I’m just going to say it. This #metoo thing makes me uncomfortable. I’d much rather put those memories away in a steel box and padlock it shut and never think about it again. I’d much rather rewrite the past and take full responsibility for what happened because “maybe I sent mixed messages,” or “I was drunk,” only that’s not the truth. While there certainly were situations that happened before I got sober, the last two times that I was harassed I was at work and hadn’t had a drink in years. I didn’t invite the attention I got, and I didn’t leave any confusion about whether it was okay with me. Both times I had to go to HR to get it to stop and both men got a slap on the wrist. (And btw before anyone thinks I’m being overly sensitive, one man sent me pornographic photos using company email and the other had his hands on me and sent text messages which very clearly showed his intentions and me asking him to stop.)
And here’s the weird part–right after I typed that, I stared to explain that I’m not a prude and as rule I am pretty well-known for being outspoken and not suffering fools–only why would I need to defend myself? Why would I feel like that’s necessary?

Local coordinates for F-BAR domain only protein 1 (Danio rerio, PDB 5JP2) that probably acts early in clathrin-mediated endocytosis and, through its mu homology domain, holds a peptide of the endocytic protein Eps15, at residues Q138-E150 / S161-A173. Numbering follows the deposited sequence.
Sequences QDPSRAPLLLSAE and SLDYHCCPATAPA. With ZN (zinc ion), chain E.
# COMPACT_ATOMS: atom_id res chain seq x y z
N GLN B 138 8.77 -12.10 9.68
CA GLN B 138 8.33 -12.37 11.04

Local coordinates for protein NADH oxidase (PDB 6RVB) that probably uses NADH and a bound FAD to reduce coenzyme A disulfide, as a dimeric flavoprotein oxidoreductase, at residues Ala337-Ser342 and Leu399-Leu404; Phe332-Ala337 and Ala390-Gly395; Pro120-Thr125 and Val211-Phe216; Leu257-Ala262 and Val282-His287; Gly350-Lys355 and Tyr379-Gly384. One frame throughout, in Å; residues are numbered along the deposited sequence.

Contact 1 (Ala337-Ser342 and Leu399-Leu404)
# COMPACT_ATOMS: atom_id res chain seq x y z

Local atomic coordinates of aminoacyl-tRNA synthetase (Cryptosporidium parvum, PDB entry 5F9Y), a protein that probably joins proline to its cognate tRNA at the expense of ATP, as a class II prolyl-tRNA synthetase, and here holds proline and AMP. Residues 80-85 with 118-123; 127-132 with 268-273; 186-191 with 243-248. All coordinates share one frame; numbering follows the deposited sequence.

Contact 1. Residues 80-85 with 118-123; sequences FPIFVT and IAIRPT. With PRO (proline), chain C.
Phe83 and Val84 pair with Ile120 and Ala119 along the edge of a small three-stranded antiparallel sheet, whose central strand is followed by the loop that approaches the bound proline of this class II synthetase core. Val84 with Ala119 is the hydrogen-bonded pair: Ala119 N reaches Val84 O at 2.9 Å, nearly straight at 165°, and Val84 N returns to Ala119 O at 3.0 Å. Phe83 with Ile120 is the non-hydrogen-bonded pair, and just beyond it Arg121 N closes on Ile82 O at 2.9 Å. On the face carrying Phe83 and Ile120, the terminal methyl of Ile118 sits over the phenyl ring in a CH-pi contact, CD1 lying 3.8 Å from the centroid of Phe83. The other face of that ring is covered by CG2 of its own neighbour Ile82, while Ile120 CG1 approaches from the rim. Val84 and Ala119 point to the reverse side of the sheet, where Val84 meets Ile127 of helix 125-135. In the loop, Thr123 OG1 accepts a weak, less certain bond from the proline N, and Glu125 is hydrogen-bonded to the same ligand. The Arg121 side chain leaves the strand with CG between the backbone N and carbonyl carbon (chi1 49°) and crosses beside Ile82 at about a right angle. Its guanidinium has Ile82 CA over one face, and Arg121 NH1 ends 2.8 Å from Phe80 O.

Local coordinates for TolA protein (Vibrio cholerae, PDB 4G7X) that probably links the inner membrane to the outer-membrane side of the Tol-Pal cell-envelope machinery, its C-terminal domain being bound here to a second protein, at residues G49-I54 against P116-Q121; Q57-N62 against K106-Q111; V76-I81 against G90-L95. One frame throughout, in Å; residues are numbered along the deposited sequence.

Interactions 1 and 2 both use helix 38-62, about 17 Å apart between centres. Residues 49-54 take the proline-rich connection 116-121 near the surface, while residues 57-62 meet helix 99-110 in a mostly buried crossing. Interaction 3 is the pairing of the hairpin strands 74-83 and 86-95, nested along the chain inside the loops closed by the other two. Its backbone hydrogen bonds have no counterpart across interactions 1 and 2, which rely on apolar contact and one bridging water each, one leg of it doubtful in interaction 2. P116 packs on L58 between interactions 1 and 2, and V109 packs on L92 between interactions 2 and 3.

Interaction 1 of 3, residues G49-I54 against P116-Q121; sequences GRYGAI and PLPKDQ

My very first sexual experience was assault and I didn’t tell anyone for over 30 years because I was ashamed. I was ashamed. I took responsibility for being forced to do something I did not want to do. I was crying. There was no confusion about consent. I know so many women who never told and who never talk about it because we DON’T want to be victims. Because we DON’T want to feel powerless. And the fact that many of us have been told we’re over-reacting or misinterpreting harassment and assault sends a pretty clear message that if you want to keep your job, or your friends, or your family in tact, you need to keep your mouth shut. When people who are supposed to care dismiss you it’s hard to find the courage to keep talking.
So before you dismiss this #metoo thing as another stunt to distract us from the real news, or the real problems, or the real world, just know that this has happened and is happening to your mom, your sister, your daughter, your cousin, your coworkers, and your friends.
It’s time to have a talk with your sons and daughters but it’s also important to look at the language we use, at the attitudes we model, at the examples we set. It’s time to talk about “locker room talk” and really get honest about whether it’s harmless, whether those attitudes about women and girls are acceptable. It’s time for women to teach our daughters how to respect themselves. It’s time to take this stuff out of storage and name it and talk about it and use it to make the world a safer place for everyone.